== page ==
A stack is a designated place in memory to store stuff temporarily. The special rule of a stack is that we remove things from the stack in the reverse order in which we added them, e.g. having stored A, then B, then C, we should remove them in the order C, then B, then A. In effect, any time we remove something, we are always removing the last thing added.
The 64KB of addresses
0xFFFF_0000 up through
0xFFFF_FFFF are meant to be used as a stack. At program start, the stack pointer register
sp stores the address
0xFFFF_0000. To store a piece of data on the stack, we write it starting at
[sp] and then increment
sp by the data’s number of bytes. To remove a piece of data from the stack—which must have been the last thing added—we decrement
sp by the data’s number of bytes. (Note that ‘removing’ something from the stack does not actually overwrite or zero-out the bytes which the data occupied. We simply adjust the stack pointer such that subsequent additions to the stack will overwrite whatever we ‘removed’.)
64KB should be well more than enough for our simple programs. (In a modern PC, each running program typically has a stack of a few megabytes.) If we write more data to a stack than for which it has capacity, this is a bug called stack overflow. In our simple system, there is no hardware check when a stack overflow occurs; we simply have to be careful about not writing too much data to the stack.
In assembly code, what we call a function (or routine, or subroutine, or procedure) is a reuseable chunk of code which we can jump to using the
call instruction. When done with its business, the function uses
return to jump execution back to where it was called from.
# a do nothing function called 'foo' which does nothing and immediately returns foo: return # elsewhere in code, we can call 'foo' call foo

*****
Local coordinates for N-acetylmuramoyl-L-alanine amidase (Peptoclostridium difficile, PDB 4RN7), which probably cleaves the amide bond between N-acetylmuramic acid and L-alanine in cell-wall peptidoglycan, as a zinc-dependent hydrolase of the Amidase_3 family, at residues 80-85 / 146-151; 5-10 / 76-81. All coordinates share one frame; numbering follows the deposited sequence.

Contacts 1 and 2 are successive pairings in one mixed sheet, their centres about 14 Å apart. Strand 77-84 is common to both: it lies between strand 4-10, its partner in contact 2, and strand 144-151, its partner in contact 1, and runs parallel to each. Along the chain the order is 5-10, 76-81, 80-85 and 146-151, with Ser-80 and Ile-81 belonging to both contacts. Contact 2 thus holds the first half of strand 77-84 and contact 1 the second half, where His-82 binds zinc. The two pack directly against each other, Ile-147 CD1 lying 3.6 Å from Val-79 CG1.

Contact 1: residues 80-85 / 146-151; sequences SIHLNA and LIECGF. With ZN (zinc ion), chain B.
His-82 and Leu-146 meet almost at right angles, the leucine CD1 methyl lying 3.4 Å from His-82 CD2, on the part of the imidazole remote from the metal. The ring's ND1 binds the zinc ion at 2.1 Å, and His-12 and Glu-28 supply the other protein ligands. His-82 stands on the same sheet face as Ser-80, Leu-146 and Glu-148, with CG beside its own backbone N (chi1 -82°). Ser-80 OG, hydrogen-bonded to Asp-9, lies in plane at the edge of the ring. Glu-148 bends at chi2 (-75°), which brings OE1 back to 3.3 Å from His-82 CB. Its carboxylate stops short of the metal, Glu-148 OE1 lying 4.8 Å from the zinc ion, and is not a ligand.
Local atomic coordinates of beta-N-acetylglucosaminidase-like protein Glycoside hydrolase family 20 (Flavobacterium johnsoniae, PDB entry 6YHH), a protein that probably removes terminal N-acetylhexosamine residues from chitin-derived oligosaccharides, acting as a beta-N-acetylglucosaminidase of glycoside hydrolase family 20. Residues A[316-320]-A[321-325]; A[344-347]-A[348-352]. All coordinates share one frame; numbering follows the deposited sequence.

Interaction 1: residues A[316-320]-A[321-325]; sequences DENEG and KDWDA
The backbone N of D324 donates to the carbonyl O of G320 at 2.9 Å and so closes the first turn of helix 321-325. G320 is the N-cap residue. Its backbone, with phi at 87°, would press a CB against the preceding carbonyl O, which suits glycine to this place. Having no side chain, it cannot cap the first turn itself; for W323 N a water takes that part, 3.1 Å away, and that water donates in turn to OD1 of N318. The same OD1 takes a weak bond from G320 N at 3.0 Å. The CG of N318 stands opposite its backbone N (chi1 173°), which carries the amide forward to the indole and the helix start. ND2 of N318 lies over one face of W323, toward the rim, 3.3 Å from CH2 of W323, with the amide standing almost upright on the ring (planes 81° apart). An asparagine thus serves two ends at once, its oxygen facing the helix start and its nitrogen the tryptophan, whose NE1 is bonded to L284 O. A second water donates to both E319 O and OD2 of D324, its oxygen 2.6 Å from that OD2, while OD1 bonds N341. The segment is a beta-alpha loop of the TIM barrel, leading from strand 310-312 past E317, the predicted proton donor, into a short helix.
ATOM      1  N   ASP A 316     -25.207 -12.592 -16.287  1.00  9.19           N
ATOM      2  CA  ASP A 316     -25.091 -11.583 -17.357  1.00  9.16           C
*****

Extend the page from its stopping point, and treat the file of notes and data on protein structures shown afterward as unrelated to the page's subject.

In a call to a function, the function may store stuff in the registers and on the stack, but it is expected to restore the registers and stack to their state at the start of the call before returning. This requires:
return, a function call restores the stack pointer back to its value at the start of the call.
# function `bar` writes the numbers 1 to 100 into successive bytes starting at [0x4000_0000] bar: # preserve r1, r2, r3, r4 on stack sw [sp 0], r1 sw [sp 4], r2 sw [sp 8], r3 sw [sp 12], r4 add sp, 16 # adjust stack pointer after adding 16 bytes to the stack # write the numbers copy r1, 0 # offset copy r2, 1 # value to store copy r3, 101 # compared against r2 bar_loop: sw [r1 0x4000_0000], r2 add r1, 1 # increment r1 by 1 add r2, 1 # increment r2 by 1 lt r4, r2, r3 zjump r4, [bar_loop] # restore register and stack state, then return add sp, -16 lw r1, [sp 0] lw r2, [sp 4] lw r3, [sp 8] lw r4, [sp 12] return
In the above example, we didn’t actually need to adjust the stack pointer at all because bar itself does not call any functions. However, as soon as a function calls another, we need to adjust the stack pointer:
# function 'ack' ack: # preserve r1, r2 on stack sw [sp 0], r1 sw [sp 4], r2 add sp, 8 # adjust stack pointer after adding 8 bytes to the stack # ... do stuff with r1 and r2 and call 'bar' at some point # restore register and stack state, then return add sp, -8 lw r1, [sp 0] lw r2, [sp 4] return